CCXLIV – Aberdeen to Stonehaven

Helpful MammalOVER Breakfast on the twelfth day of September 2023, I wrestled with a choice of routes by which I might head south from Aberdeen. There was a coastal path for at least part of the way to Stonehaven, and it had been my original intention to take it.  I had, however, since learnt of the existence of a mediaeval drovers’ road named the Causey Mounth, which had served as the main highway between Aberdeen and Stonehaven until the current A92 was constructed in the 1960s and 70s. This faced me with something of a dilemma; after all, I could hardly do both, now could I?

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CCXXX – Golspie to Tain

Hasteful MammalA LITTLE over two months ago, as I write this, I awoke in Golspie (Goillspidh) and was pleased to realise that I was now back onto what passed for my plan. By adding extra distance into the day before, I was back to being where I had intended when I had intended.  But would things stay that way?

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CCXXV – John o’ Groats to Wick

Hasteful MammalTHE morning of the 11th of March was bright, dry and blustery with the bluster turned up to eleven. This was excellent insofar as it meant that not only would I not be rained on but that the wind should have helped dry the ground out. The only issue was that, if the previous days had been ungodly windy, then that had just been the warm-up – the wind had now become an abhorrent entity embodying meteorological malevolence. If I exaggerate, it’s not by much…

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CCXXIV – Dunnet to John o’ Groats

Hasteful MammalA LITTLE over a week ago, as I write this, I awoke in my hotel room in Dunnet and threw back the curtains to find a cloudy sky and puddles on the ground. The heavy rain, forecast to appear for an hour the previous day, had stubbornly remained through the night. But, while it had clearly continued until not long before I awoke, I was pleased to see that it had finally stopped, which meant I could start on my trek for the day…

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CCIII – Sligachan to Kyleakin

Hasteful MammalTHE previous day’s walk may have ended ended in grey raininess but the third day of September 2018 began with mostly bluish skies and sunshine, though a crisp bite to the air had developed. As I stepped from my hotel, I was confronted with the sight of the Cuillin veiled lightly in thin, misty haze.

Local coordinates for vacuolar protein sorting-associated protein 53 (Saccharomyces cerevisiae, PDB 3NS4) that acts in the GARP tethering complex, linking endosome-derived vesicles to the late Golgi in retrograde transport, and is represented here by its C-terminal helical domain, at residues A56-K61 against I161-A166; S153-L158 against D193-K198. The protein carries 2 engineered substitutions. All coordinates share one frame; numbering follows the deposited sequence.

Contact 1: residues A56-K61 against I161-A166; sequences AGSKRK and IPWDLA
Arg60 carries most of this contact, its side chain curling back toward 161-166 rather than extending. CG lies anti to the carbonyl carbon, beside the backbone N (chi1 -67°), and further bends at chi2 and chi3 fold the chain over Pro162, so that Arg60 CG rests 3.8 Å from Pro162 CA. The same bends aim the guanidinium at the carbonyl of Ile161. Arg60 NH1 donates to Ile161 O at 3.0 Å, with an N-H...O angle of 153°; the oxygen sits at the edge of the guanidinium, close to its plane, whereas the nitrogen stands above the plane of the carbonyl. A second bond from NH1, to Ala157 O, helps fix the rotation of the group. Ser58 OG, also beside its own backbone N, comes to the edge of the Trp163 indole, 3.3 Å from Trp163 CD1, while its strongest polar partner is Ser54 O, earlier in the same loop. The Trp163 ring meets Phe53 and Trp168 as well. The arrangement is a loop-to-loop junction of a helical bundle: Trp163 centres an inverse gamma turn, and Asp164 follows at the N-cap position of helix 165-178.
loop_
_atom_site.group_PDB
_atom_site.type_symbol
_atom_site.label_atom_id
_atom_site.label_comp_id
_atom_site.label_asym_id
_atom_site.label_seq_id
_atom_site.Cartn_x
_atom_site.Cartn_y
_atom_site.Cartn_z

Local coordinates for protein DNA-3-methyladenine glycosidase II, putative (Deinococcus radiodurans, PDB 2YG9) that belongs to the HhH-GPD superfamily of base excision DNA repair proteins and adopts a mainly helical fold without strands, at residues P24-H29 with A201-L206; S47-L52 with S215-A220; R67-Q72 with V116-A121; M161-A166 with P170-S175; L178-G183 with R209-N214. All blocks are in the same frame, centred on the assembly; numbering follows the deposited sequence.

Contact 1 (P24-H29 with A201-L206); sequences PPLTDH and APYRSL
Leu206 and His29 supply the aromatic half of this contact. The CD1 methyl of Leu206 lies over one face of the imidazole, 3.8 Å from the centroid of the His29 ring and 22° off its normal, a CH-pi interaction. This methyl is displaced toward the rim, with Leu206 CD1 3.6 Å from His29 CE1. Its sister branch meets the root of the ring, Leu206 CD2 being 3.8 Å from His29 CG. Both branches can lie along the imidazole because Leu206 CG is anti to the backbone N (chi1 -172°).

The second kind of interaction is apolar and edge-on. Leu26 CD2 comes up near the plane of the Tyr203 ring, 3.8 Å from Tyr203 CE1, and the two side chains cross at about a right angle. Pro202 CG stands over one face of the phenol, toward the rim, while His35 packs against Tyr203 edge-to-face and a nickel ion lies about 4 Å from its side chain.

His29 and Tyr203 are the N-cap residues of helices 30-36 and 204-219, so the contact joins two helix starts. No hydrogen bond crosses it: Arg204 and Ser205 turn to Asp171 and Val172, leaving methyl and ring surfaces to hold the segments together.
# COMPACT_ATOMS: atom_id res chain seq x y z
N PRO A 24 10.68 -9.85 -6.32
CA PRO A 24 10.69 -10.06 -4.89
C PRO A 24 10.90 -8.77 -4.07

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CXCIX – Carbost to Dunvegan

Helpful MammalTHE fifth morning of my most recent walking trip brought me slight nausea and no desire whatsoever to eat breakfast, a situation I ascribed to insufficient sun hat discipline the day before. My desire to walk multiple miles under what promised to be another day of blazing sunshine was also somewhat eroded but, in that matter, I had little choice. I had a room booked in Dunvegan that evening and my vast array of transport options amounted to Shanks’s pony or begging a lift.

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CLXXXV – Pennyghael to Salen

Helpful MammalWHILE my first walking day of 2018 was blessed by blue skies and sunshine, the second saw neither of those things.  The forecast had become one for unrelenting rain but, to be honest, that was okay because it was better than the sleet that it had previously predicted.  Armed with a seemingly bottomless packed lunch courtesy of my B&B (Seaview in Fionnphort), I caught the bus back to rain-sodden Pennyghael and prepared to splish-splash the 23 miles to Salen.

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CLXXXIII – Strontian to Craignure

Hasteful MammalIN KEEPING with my unintentional Christmas tradition of not writing up the last walk of the year until the festive season, it’s time I recounted the details of my walk from Strontian to Craignure. Not that I walked the entirety of that distance; Craignure is on the Isle of Mull (Muile), so a ferry crossing was involved.

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CLXIX – Campbeltown to Southend

Hasteful MammalI BEGAN the fifth day of my May 2017 trip in Campbeltown on the Kintyre Peninsula. According to the itinerary that I had prepared for myself, I would be walking to Southend, which seemed like quite a challenge. I mean, that’s a walk of roughly 550 miles.  Also, even by my notoriously lax standards, it cuts off an awful lot of coast.

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CLXI – Strachur to Dunoon

Hasteful MammalWHAT defines a coastal walk?  Does it have to be along the coast or in sight of the coast or just near the coast? And then how much so? Does starting and ending at the coast count? And what about the shore of a freshwater lake? Isn’t that a sort of inland coast? Does it matter? With these questions very much in mind, I consulted my personal rules of walking

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